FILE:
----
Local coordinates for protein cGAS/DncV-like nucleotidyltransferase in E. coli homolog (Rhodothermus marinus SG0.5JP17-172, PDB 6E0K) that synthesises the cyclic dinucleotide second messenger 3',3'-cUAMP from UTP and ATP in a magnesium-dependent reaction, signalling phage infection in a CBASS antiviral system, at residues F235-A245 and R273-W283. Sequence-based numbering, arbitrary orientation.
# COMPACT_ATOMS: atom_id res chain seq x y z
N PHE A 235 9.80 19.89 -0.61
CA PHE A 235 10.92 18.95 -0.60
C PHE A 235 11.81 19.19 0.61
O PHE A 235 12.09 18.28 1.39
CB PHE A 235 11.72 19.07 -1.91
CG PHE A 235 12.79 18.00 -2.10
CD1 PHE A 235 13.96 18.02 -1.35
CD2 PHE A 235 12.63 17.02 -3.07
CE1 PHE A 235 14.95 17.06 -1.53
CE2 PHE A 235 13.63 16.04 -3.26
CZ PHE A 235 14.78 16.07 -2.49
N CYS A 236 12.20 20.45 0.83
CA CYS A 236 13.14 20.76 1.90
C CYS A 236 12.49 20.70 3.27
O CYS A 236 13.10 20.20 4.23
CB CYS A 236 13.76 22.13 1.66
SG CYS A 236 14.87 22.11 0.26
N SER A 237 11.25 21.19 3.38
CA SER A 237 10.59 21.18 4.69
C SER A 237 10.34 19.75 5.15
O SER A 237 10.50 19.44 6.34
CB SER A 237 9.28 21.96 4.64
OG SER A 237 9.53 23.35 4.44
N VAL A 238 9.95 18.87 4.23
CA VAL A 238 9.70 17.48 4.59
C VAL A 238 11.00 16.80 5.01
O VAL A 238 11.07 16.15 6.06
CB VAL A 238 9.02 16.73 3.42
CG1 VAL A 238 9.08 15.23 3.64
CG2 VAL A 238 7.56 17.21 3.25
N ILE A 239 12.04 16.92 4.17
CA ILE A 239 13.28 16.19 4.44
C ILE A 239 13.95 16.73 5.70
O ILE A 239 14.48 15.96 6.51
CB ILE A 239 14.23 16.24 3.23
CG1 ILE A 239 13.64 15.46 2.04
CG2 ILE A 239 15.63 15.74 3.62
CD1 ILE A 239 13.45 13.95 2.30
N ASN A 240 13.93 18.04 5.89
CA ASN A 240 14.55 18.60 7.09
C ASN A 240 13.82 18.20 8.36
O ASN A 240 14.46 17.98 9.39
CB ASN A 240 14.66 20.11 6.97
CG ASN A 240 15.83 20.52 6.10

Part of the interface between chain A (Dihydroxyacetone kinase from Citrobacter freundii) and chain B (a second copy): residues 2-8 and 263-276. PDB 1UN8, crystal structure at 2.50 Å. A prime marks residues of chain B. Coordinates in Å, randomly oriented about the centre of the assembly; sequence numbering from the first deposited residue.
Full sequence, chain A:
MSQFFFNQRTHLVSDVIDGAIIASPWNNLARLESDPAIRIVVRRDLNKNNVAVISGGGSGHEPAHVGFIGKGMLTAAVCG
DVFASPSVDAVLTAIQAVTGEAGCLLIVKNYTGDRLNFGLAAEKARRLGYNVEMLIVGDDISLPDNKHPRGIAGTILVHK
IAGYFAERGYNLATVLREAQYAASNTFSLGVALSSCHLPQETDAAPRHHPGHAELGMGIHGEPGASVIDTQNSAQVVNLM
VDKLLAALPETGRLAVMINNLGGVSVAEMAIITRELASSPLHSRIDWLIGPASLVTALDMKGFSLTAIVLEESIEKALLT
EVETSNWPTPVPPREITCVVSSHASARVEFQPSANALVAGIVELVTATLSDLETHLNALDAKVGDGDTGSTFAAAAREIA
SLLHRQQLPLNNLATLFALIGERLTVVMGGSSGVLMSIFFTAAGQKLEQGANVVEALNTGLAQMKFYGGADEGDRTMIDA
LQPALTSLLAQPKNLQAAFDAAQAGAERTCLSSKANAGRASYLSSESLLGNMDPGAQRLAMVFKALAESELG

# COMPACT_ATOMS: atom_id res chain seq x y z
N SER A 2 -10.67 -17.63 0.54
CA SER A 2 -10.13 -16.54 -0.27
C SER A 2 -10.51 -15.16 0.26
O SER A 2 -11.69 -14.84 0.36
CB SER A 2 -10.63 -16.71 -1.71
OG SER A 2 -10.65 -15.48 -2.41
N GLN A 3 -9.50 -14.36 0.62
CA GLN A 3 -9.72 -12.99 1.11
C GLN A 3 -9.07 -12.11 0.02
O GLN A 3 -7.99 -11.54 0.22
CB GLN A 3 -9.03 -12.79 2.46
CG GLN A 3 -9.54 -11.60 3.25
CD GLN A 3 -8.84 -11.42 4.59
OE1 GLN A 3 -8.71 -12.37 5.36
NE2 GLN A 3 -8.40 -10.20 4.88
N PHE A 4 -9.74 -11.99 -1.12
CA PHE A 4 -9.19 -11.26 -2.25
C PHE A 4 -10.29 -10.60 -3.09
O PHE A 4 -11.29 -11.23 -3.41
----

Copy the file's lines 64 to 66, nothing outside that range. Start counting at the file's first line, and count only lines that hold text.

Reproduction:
CA GLN A 3 -9.72 -12.99 1.11
C GLN A 3 -9.07 -12.11 0.02
O GLN A 3 -7.99 -11.54 0.22